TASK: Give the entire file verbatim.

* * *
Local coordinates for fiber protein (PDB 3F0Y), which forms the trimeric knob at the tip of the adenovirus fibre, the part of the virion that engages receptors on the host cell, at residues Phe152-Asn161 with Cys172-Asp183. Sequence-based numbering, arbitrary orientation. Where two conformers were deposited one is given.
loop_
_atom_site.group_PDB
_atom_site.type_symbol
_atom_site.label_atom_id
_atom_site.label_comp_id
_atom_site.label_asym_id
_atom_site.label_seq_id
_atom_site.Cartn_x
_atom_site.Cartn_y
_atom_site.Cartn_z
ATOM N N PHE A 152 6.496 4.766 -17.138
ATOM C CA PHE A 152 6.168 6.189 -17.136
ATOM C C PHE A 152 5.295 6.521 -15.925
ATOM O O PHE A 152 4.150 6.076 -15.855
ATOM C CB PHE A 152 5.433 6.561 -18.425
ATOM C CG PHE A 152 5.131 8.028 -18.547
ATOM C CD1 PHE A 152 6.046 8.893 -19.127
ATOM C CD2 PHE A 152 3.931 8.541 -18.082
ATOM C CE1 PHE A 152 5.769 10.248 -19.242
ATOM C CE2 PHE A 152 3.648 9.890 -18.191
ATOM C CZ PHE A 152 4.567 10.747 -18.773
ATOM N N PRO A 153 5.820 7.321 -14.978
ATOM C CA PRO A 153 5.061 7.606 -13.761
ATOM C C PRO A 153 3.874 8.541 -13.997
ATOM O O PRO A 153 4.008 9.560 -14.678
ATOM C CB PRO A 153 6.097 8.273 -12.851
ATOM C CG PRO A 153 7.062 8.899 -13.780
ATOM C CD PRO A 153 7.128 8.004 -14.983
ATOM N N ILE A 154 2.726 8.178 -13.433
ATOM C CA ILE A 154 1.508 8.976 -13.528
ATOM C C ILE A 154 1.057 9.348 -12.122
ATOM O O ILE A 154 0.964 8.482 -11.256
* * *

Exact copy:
Local coordinates for fiber protein (PDB 3F0Y), which forms the trimeric knob at the tip of the adenovirus fibre, the part of the virion that engages receptors on the host cell, at residues Phe152-Asn161 with Cys172-Asp183. Sequence-based numbering, arbitrary orientation. Where two conformers were deposited one is given.
loop_
_atom_site.group_PDB
_atom_site.type_symbol
_atom_site.label_atom_id
_atom_site.label_comp_id
_atom_site.label_asym_id
_atom_site.label_seq_id
_atom_site.Cartn_x
_atom_site.Cartn_y
_atom_site.Cartn_z
ATOM N N PHE A 152 6.496 4.766 -17.138
ATOM C CA PHE A 152 6.168 6.189 -17.136
ATOM C C PHE A 152 5.295 6.521 -15.925
ATOM O O PHE A 152 4.150 6.076 -15.855
ATOM C CB PHE A 152 5.433 6.561 -18.425
ATOM C CG PHE A 152 5.131 8.028 -18.547
ATOM C CD1 PHE A 152 6.046 8.893 -19.127
ATOM C CD2 PHE A 152 3.931 8.541 -18.082
ATOM C CE1 PHE A 152 5.769 10.248 -19.242
ATOM C CE2 PHE A 152 3.648 9.890 -18.191
ATOM C CZ PHE A 152 4.567 10.747 -18.773
ATOM N N PRO A 153 5.820 7.321 -14.978
ATOM C CA PRO A 153 5.061 7.606 -13.761
ATOM C C PRO A 153 3.874 8.541 -13.997
ATOM O O PRO A 153 4.008 9.560 -14.678
ATOM C CB PRO A 153 6.097 8.273 -12.851
ATOM C CG PRO A 153 7.062 8.899 -13.780
ATOM C CD PRO A 153 7.128 8.004 -14.983
ATOM N N ILE A 154 2.726 8.178 -13.433
ATOM C CA ILE A 154 1.508 8.976 -13.528
ATOM C C ILE A 154 1.057 9.348 -12.122
ATOM O O ILE A 154 0.964 8.482 -11.256